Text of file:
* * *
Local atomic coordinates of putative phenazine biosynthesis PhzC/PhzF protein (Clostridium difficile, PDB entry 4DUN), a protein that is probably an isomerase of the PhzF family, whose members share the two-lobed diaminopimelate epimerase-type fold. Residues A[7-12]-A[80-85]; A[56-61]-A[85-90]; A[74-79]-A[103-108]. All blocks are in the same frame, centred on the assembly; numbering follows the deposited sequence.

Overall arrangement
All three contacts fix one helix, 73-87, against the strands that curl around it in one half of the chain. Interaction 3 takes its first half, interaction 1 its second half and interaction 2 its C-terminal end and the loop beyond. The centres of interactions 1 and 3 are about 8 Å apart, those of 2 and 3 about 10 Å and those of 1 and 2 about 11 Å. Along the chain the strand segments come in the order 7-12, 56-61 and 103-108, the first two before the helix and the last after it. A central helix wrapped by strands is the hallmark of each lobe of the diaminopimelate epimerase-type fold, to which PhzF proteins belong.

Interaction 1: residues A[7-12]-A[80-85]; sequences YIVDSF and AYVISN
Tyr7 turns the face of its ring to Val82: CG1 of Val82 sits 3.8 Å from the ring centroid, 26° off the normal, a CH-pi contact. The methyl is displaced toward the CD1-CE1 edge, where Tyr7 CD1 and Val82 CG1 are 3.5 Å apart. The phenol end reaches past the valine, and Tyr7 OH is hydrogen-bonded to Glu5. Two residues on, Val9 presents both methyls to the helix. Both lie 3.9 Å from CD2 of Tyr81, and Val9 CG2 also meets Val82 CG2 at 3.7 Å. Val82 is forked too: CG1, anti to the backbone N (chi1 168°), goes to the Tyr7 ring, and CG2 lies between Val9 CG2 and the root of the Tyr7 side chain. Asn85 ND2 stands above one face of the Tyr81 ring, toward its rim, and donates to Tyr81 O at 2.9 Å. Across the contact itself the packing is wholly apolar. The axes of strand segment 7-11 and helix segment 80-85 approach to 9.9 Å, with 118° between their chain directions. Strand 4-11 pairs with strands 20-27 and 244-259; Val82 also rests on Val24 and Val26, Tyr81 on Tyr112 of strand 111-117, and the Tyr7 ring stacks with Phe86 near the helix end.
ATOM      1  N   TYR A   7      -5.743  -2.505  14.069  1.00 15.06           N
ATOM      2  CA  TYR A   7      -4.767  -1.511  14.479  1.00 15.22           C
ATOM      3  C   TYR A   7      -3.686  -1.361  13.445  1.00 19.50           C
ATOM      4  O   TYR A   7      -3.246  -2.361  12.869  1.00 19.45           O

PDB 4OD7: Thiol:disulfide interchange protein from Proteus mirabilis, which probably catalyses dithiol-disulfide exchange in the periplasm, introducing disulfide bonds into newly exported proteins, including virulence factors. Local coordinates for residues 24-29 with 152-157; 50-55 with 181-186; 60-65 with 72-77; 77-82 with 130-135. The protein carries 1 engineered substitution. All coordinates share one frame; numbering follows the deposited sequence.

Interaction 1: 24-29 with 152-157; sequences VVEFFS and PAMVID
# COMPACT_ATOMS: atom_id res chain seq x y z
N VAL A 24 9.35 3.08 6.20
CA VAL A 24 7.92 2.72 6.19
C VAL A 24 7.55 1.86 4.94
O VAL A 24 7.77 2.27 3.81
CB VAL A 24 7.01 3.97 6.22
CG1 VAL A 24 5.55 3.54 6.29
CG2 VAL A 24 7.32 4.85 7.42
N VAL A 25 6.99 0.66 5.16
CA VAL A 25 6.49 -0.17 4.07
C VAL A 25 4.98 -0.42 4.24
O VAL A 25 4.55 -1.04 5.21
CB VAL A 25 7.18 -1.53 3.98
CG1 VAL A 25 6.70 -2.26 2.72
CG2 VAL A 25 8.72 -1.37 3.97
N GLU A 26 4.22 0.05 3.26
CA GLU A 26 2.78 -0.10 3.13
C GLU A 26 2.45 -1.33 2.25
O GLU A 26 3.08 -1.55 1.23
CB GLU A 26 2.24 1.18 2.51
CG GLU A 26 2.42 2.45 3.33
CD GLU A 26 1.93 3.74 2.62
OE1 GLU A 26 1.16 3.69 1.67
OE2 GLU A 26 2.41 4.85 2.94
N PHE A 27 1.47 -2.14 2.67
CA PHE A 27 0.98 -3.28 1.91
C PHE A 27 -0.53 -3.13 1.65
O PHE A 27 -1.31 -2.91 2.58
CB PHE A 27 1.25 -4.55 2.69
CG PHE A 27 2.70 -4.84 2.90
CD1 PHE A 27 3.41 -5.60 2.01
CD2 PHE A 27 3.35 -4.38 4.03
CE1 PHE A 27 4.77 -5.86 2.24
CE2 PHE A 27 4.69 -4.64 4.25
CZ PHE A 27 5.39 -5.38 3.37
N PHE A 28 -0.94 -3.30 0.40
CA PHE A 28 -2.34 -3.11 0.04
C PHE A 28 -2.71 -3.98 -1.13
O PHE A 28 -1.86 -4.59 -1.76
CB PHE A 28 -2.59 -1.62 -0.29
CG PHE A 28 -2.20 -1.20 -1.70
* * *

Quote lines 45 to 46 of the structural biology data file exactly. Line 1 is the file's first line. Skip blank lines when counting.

CE2 PHE A 27 4.69 -4.64 4.25
CZ PHE A 27 5.39 -5.38 3.37